While viewing the wooden sill, Dad was confused over why there were no remnants from the grist mill; not even a foundation. He said the mill was known to have been located upstream from where the road crosses the creek. With that in mind, I remembered that Dad had told me years earlier that most roads descending on a creek were curvy and most had been moved in the last century in order to straighten them. Therefore, a new bridge would have been constructed, usually in a different location.
I walked downstream a bit to see if I could find the old bridge abutments. Before I could find the abutments, I saw another wooden sill and dam timbers beneath the water of the creek. I yelled to Dad and he ran down to see my discovery. We jumped down to the creek to see the timbers better. While in the creek, Dad noticed a rounded piece of wood protruding from the creek bank. After a better look it was clear that this was a piece from the mill's wooden water wheel.
Dad was determined to find the present-day owner of the land to get permission to excavate the wheel section. A few days later he was in the Chatham Courthouse digging through the records to find the owner. After searching for a while, Dad was unable to find the owner in the records because the land had changed hands so many times since 1792. Before leaving the courthouse, Christy Hicks (an area novelist), who was doing some research in the courthouse, asked Dad what he had been looking for. Dad explained to her what he was trying to find and Christy said, “I own the land!” Also interested in Pittsylvania County history, Christy was eager to find out what was left behind on her land, so she gave us permission to begin excavation.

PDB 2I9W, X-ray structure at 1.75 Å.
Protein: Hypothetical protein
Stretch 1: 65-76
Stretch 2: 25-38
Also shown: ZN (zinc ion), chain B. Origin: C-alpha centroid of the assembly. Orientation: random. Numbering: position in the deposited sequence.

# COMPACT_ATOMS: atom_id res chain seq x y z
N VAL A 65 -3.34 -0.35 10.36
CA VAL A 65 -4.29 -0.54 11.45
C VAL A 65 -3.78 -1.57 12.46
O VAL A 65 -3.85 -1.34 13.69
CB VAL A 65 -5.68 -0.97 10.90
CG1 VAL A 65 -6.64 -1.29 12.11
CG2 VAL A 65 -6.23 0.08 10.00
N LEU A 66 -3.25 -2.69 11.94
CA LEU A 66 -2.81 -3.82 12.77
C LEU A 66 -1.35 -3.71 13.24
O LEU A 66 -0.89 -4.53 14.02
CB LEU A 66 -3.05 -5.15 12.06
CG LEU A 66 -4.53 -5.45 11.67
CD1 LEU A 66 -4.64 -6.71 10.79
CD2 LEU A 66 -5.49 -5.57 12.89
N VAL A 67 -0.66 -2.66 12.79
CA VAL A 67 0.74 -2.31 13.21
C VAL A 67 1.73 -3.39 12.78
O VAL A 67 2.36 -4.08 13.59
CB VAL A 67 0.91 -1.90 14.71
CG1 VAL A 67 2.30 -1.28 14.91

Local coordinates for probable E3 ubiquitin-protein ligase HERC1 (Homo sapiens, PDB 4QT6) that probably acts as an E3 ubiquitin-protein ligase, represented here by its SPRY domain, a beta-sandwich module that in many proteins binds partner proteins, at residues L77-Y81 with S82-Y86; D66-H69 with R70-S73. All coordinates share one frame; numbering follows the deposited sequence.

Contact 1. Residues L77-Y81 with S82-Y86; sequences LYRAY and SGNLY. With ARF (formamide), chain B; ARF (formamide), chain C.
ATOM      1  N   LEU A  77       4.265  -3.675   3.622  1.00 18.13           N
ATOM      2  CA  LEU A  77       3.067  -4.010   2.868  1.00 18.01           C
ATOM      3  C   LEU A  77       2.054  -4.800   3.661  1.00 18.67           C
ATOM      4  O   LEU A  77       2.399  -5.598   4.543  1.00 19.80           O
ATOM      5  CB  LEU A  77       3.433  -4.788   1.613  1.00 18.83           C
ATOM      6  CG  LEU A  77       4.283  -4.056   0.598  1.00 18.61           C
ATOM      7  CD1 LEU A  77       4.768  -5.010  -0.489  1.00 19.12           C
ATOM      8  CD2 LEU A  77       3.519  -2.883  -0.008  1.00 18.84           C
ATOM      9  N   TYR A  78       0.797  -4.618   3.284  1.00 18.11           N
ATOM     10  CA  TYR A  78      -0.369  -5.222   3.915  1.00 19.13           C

With the assistance of the Danville Science Center, Dad obtained the go-ahead from state archeological officials to begin excavation of the site, with the understanding that we would document all finds. At this point, it seemed like we were destined to discover this mill site.
In the spring of 2004, my dad and I, along with my 14-year-old son Joey, began the excavation. We expected to have the wheel section fully excavated by the end of the day, but we were in for a surprise.
There was at least 8 feet of sand, clay, and dirt on top of the water wheel and when we reached the width of four feet on the wheel and found it continued wider, we knew we needed help.
A few weeks later we returned with several volunteers and resumed excavation. After several weekends of digging we finally removed the entire water wheel from its resting place of over 200 years. The wheel measured 16 feet in width and was once eight feet in diameter! The mill burned soon after it was built in 1792. Only the lower port of the water wheel survived, and we found a substantial amount of it. During our excavation we removed several tons of clay, sand, and dirt from the site and discovered remnants of two mills on top of the water wheel. This is consistent with records which show two mills being built on this site after the first mill burned.